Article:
The reason we can see, taste and smell, and even why our heart races when we get excited or scared, can be explained by the actions of a family of “gatekeeper” proteins known as G protein-coupled receptors (GPCRs). In fact, GPCRs are the largest family of signalling proteins in the human genome. They are involved in virtually all physiological processes and represent the single largest target class for medicines on the market.
This year’s Nobel Prize in Chemistry has been awarded to a pair of US-based physician researchers, Professor Robert J. Lefkowitz of Duke University, and Professor Brian K. Kobilka of Stanford University, for their fundamental contributions to our understanding of these proteins and their function.
GPCRs are found on the surface of all cells, and their job is to respond to even the subtlest of stimuli from the outside of the cell, be they particles of light, odours or hormones (such as adrenaline, dopamine or serotonin) and transmit them as biological effects on the inside. They do so by changing their shape and interacting with intracellular proteins, in particular the family of “G proteins” (the discovery of which resulted in the award of the Nobel Prize in Medicine to Martin Rodbell and Alfred Gilman in 1994).
Given that GPCRs are the key mediators of information flow from the external environment into cells, it comes as no surprise that decades of research have been expended on understanding how this information flow is achieved; how so many different types of signals can be recognised by a common protein family; how these proteins are regulated in health and disease; and how they can be exploited for novel drug discovery.
So much of what we know about these processes can be traced to the seminal contributions of Lefkowitz and Kobilka.
Robert Lefkowitz was one of the first to develop chemical approaches for directly detecting GPCRs on cell membranes, in particular characterising the receptor target for adrenaline and related hormones. This work facilitated subsequent studies that demonstrated how GPCRs require interaction with G proteins to achieve their effects, and also led to the biochemical isolation and purification of these receptors.
The next major breakthrough came when Brian Kobilka joined Lefkowitz as a post-doctoral researcher, and cloned the gene for the beta-adrenergic receptor, the first GPCR for adrenaline. Comparison of the sequence of this receptor with that of rhodopsin, a receptor in the retina that responds to light and allows us to see, led to the astonishing insight (pardon the pun) that these proteins are structurally related; although their activating molecules are strikingly different, the receptors represented founding members of a huge, hitherto-unappreciated family. Numerous labs subsequently confirmed this with the identification of hundreds of GPCRs over the years.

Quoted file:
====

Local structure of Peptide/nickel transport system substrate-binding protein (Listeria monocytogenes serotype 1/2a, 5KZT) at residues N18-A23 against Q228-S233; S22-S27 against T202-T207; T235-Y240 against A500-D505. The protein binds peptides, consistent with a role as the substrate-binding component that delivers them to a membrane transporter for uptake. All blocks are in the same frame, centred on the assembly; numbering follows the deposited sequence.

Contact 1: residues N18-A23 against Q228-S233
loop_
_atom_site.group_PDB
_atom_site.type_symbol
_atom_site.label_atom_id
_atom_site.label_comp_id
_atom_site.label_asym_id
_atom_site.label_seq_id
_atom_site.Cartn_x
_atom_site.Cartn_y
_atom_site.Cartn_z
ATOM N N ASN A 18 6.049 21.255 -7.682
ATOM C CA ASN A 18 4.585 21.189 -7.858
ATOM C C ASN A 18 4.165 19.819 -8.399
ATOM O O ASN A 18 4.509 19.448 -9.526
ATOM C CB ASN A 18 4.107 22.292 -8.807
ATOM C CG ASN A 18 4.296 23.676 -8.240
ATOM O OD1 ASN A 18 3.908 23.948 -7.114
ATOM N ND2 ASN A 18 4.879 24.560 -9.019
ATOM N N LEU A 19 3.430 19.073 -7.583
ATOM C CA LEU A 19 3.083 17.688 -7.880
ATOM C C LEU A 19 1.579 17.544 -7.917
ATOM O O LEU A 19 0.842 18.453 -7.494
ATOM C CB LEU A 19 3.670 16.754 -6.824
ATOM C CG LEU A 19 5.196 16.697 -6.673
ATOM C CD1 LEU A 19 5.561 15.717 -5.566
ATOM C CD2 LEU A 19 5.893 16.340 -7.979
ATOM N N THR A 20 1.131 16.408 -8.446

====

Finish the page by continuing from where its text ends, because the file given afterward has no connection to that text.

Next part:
More recently, attention has turned to how these receptors can be regulated by drugs and by proteins other than their G protein partners. Research has also focused on what molecular mechanisms determine how a stimulant on the outside of the cell can interact with GPCRs to cause changes that are transmitted to the inside of the cell. Lefkowitz has made the major contributions to the former question, while Kobilka to the latter.
The most recent breakthrough came just last year from Kobilka and his co-workers, who solved the high resolution crystal structure of an activated beta-adrenergic receptor in the processes of binding its ligand and its G protein partner; essentially a “snap-shot” of the activation process occurring at the molecular level and a feat described by the Nobel Committee as a “molecular masterpiece”. This allowed, for the first time, an insight into the structural basis of signal transduction by these key proteins at the molecular level.
Why are these findings so important?
The involvement of GPCRs in virtually every biological process and most diseases – including cardiovascular disease, obesity and diabetes, neuropsychiatric disorders, inflammation and cancers – means that GPCRs can provide a fertile ground for chemistry and novel drug discovery. However, this has proven a larger than anticipated challenge due to the lack of detailed information on how these proteins work and how they can be targeted in a manner that avoids side-effects.
For example, how can we activate or block a GPCR for dopamine in one part of the brain without hitting another GPCR that also recognises dopamine in other parts of the body? And why do some chemicals that act at the same GPCR prove clinically effective, but other ones fail? These questions reflect the level of subtlety that can make or break modern drug discovery efforts.
Here at Monash University, we are fortunate to have Brian Kobilka as an Adjunct Professor and close collaborator with our laboratory, which focuses on addressing some of these issues.
More broadly, an understanding of how GPCRs work at the molecular and structural levels can lead to enormous advances in the chemical targeting of these proteins that can yield improvements to human health in a far more timely and cost-effective manner than is currently available.
The 2012 Nobel Prize in Chemistry – what are G protein-coupled receptors?
The 2012 Nobel Prize in Physics, explained